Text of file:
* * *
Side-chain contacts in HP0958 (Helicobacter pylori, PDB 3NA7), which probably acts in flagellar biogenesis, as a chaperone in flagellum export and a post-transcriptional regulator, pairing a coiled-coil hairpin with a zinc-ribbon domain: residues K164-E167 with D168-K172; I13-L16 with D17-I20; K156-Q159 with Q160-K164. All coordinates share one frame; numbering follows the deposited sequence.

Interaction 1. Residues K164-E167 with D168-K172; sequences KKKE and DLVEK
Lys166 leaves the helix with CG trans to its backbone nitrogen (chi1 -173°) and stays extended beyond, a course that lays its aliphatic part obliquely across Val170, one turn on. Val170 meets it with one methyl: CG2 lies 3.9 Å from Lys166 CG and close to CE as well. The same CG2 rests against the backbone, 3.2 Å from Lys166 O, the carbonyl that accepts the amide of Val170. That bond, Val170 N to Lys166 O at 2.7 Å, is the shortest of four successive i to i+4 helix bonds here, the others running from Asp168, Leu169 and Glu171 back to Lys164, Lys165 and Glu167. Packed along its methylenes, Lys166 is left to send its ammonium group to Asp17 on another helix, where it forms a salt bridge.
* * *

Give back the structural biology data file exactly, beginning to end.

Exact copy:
Side-chain contacts in HP0958 (Helicobacter pylori, PDB 3NA7), which probably acts in flagellar biogenesis, as a chaperone in flagellum export and a post-transcriptional regulator, pairing a coiled-coil hairpin with a zinc-ribbon domain: residues K164-E167 with D168-K172; I13-L16 with D17-I20; K156-Q159 with Q160-K164. All coordinates share one frame; numbering follows the deposited sequence.

Interaction 1. Residues K164-E167 with D168-K172; sequences KKKE and DLVEK
Lys166 leaves the helix with CG trans to its backbone nitrogen (chi1 -173°) and stays extended beyond, a course that lays its aliphatic part obliquely across Val170, one turn on. Val170 meets it with one methyl: CG2 lies 3.9 Å from Lys166 CG and close to CE as well. The same CG2 rests against the backbone, 3.2 Å from Lys166 O, the carbonyl that accepts the amide of Val170. That bond, Val170 N to Lys166 O at 2.7 Å, is the shortest of four successive i to i+4 helix bonds here, the others running from Asp168, Leu169 and Glu171 back to Lys164, Lys165 and Glu167. Packed along its methylenes, Lys166 is left to send its ammonium group to Asp17 on another helix, where it forms a salt bridge.